A Millennial Love Story: How Seeking Counsel While Dating Brought This Couple Closer Together

A conversation with Eboni and Rontel

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| February 14 2019,

12:47 am

This piece is part of a 28-day series celebrating modern black love among millennials. It was created by Chuck Marcus and Michelle Nance, exclusively distributed by Blavity.

 

Her: Eboni Malone | 29 | Social Worker // Politics

Him: Rontel Batie | 30 | Lobbyist

Relationship Status: Engaged | 2 years

Rontel first laid eyes on Eboni at a Congressional Black Caucus event in 2016. Visiting DC from Florida, he connected with an acquaintance of his who just so happened to be her cousin and immediately asked to be introduced.

After returning home, Eboni was on his brain so he employed the modern day tactic of Instagram stalking to get another glimpse at her.

A year later, Rontel relocated to DC and by chance his roommate worked at the same firm as Eboni. After casually mentioning that he should invite Eboni and some of their friends over, Rontel’s roommate did just that. To Rontel's surprise just a few days later he came home to see the woman he’d been thinking about making vision boards with a few other friends.

Though unexpected, Rontel wasn’t caught off guard and proceeded to charm Eboni that day. Over a few months the couple built a friendship and worked through personal challenges and changes to prepare themselves for one another.

Now, living in Maryland and after two years of dating, the couple is engaged and expect marriage to bring them even closer together.


Q: What does Black love mean to the Black community?

Eboni: I think that black love means uplifting each other, supporting each other and just asking people how you’re doing. Smiling at each other, you never know what people are going through and I feel like we’re all going through the same struggles and it’s important to lift each other up when you can.

Rontel: When I hear Black love I think about it in a romantic sense, where I grew up everybody grew up in a single parent household. When I hear Black love, my theory is that it’s designed to promote two-parent households. It’s designed so that the next generation of kids don’t have to grow up the way so many of us did.

Eboni: I appreciate that because he didn’t have it he wants it, seeing that I’m like wow you’re going to be a great dad, a great husband.

Rontel: But it was a disadvantage for a very long time because I was trying to be what I thought a man should be. I was out of touch with my emotions. I was pulling it off of TV.


Q: Who do you look to as a healthy relationship to emulate?

Eboni: My parents, they’ve been married for 31 years. I have 3 siblings, I’m the oldest and we’re very close, all of us. That’s what I’ve witnessed. I’ve probably only seen them fight one time. And my friends, most of their parents are together as well so I just grew up around families.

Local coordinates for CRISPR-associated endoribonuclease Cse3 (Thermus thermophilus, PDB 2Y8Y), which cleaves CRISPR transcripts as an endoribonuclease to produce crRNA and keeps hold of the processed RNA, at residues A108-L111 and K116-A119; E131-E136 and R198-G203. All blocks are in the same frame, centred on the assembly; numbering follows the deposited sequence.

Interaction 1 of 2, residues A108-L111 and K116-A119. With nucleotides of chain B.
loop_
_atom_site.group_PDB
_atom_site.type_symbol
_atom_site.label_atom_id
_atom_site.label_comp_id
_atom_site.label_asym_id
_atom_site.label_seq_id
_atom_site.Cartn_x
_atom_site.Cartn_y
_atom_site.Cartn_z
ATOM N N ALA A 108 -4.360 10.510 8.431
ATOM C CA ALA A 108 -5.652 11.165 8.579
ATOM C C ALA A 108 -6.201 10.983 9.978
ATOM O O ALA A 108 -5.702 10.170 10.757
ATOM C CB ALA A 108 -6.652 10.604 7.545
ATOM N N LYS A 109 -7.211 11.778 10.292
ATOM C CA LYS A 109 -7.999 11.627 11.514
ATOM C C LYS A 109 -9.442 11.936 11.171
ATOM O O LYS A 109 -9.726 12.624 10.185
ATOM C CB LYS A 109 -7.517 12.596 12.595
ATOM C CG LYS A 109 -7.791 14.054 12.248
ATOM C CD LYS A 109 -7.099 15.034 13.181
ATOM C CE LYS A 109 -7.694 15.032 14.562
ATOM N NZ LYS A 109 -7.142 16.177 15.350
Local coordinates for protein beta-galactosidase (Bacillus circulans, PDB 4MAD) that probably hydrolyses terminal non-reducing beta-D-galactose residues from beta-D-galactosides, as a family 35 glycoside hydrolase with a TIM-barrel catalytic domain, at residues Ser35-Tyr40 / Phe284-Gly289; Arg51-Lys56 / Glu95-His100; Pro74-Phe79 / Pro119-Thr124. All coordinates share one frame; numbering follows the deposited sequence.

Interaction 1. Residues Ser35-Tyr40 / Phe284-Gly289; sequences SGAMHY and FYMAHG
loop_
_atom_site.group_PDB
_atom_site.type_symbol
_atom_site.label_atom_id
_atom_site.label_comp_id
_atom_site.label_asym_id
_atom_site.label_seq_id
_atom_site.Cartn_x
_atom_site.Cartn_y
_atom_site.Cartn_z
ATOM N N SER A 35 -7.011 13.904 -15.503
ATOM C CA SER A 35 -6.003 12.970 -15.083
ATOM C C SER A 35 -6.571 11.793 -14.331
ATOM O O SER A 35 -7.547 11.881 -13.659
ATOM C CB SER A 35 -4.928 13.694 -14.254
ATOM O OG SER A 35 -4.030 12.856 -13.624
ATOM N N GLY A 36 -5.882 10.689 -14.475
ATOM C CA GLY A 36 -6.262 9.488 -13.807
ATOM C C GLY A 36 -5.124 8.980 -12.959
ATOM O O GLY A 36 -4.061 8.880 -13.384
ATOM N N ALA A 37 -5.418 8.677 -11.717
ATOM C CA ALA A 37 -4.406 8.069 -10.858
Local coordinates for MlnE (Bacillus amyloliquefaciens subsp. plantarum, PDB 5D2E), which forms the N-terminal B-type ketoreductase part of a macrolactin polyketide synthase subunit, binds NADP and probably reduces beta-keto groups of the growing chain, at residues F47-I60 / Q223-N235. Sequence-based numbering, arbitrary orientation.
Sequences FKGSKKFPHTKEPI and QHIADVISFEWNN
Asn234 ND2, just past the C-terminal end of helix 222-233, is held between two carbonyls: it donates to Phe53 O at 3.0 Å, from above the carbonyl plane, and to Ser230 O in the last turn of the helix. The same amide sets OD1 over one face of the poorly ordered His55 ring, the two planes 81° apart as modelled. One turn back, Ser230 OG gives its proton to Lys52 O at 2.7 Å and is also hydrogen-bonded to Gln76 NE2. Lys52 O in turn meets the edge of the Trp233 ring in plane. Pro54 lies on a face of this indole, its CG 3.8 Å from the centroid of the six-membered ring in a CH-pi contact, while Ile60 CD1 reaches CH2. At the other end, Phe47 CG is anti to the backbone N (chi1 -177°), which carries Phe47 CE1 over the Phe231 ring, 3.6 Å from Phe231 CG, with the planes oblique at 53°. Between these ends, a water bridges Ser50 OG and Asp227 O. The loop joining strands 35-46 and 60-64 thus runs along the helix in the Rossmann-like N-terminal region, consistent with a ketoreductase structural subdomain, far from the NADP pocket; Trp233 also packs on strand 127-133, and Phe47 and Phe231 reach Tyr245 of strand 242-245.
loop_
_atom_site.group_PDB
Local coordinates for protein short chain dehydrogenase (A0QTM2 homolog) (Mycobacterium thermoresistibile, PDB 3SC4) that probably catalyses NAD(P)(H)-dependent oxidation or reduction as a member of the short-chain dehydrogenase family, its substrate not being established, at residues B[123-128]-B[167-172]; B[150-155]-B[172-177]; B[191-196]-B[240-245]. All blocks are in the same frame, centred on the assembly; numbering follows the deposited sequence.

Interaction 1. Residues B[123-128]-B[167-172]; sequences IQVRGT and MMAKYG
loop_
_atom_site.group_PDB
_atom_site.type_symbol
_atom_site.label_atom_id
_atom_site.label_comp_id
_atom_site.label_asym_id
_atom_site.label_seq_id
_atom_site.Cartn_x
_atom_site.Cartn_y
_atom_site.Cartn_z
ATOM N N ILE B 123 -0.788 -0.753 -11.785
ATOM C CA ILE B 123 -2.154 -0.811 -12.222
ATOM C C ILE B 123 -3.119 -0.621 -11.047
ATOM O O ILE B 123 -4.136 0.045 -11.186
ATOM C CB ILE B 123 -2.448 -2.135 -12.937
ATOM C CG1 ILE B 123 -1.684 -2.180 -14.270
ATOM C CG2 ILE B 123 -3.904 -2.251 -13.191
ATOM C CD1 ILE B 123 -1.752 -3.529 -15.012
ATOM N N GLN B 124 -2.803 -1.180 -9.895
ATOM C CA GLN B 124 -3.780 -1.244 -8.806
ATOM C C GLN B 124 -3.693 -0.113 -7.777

Rontel: It took a very long time for me to find a couple that I wanted to emulate because I wasn’t surrounded by it growing up. I didn’t see it a lot in Tallahassee. I would say when Barack Obama came on the scene that was really the first example I had. I was super heavy into politics and I’m noticing this guy who had what I wanted professionally but I noticed that he also has a family who adores him. I bought all his books. He talks a lot about family. When I met her, seeing how her parents interact and the way they raised their kids. I immediately took a liking to her father, he grew up in the backwoods of Texas, I grew up in the backwoods of Florida. Her dad’s a doctor and a business owner. Me and her dad are so close and our stories are similar. He was able to go from nothing to the hills of Palos Verdes, CA.

The thing that really impressed me about him was his temperament. I carried a lot of anger and resentment for most of my college life just feeling like I’m always at a disadvantage not having a family who could invest in me. I always had to claw so hard at what other people seemed to get easily. But watching him he does it so smoothly. I’ve never seen him get angry, he treats people with the utmost respect. I strive to be as good as a father and husband as he is. That’s who I strive to be like.


Q: How did you know you were ready to commit?

Eboni: Honestly, the relationship I came out of I was giving everything I had to the wrong people. I would end up hurt or sad and try to figure out why this was not working. But when he came around, just from being friends, things were so different.

Rontel:  I was able to unlock some of the greatness that I new was inside her. I never stopped treating her like a queen. Pursuing her made me the best version of myself, pursuing her forced me to change the places I went, the people I hung out with, the things I ate, the number of times I worked out in a week. I found my life improving because I was trying to set myself up for this blessing.

Through all of this we were dating, one of the things I said to convince her to try being in a relationship with me was that "we have so much fun together, I think we would be doing ourselves a disservice by not trying being exclusive and seeing where it goes." I said, if you take this chance with me I promise you won’t regret it. I knew she wanted to be married, I wanted to be married. I could see her in that role.

I went to my pastor and said there’s this woman I’m into, I love her, but I didn’t have a father growing up, I don’t know what the next step is, can you walk me through the next steps? We talked about marriage counseling, which a lot of people do after engagement but we were newly in a relationship and we said it kinda makes sense to do it now.